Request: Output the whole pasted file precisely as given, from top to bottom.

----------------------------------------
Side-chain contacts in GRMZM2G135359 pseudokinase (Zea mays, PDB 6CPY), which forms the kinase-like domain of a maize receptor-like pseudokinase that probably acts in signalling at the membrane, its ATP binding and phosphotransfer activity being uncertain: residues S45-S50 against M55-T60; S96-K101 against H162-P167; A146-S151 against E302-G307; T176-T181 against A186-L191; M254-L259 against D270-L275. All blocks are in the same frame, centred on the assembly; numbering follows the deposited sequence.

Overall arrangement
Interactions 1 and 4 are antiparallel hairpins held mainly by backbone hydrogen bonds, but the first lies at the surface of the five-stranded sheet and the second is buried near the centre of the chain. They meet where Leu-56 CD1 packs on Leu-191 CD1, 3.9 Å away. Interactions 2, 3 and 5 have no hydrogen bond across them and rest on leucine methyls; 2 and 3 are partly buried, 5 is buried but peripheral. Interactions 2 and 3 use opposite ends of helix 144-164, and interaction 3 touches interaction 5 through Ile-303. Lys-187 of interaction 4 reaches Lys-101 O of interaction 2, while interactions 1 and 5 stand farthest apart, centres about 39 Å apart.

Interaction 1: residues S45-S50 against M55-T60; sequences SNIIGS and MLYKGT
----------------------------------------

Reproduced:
Side-chain contacts in GRMZM2G135359 pseudokinase (Zea mays, PDB 6CPY), which forms the kinase-like domain of a maize receptor-like pseudokinase that probably acts in signalling at the membrane, its ATP binding and phosphotransfer activity being uncertain: residues S45-S50 against M55-T60; S96-K101 against H162-P167; A146-S151 against E302-G307; T176-T181 against A186-L191; M254-L259 against D270-L275. All blocks are in the same frame, centred on the assembly; numbering follows the deposited sequence.

Overall arrangement
Interactions 1 and 4 are antiparallel hairpins held mainly by backbone hydrogen bonds, but the first lies at the surface of the five-stranded sheet and the second is buried near the centre of the chain. They meet where Leu-56 CD1 packs on Leu-191 CD1, 3.9 Å away. Interactions 2, 3 and 5 have no hydrogen bond across them and rest on leucine methyls; 2 and 3 are partly buried, 5 is buried but peripheral. Interactions 2 and 3 use opposite ends of helix 144-164, and interaction 3 touches interaction 5 through Ile-303. Lys-187 of interaction 4 reaches Lys-101 O of interaction 2, while interactions 1 and 5 stand farthest apart, centres about 39 Å apart.

Interaction 1: residues S45-S50 against M55-T60; sequences SNIIGS and MLYKGT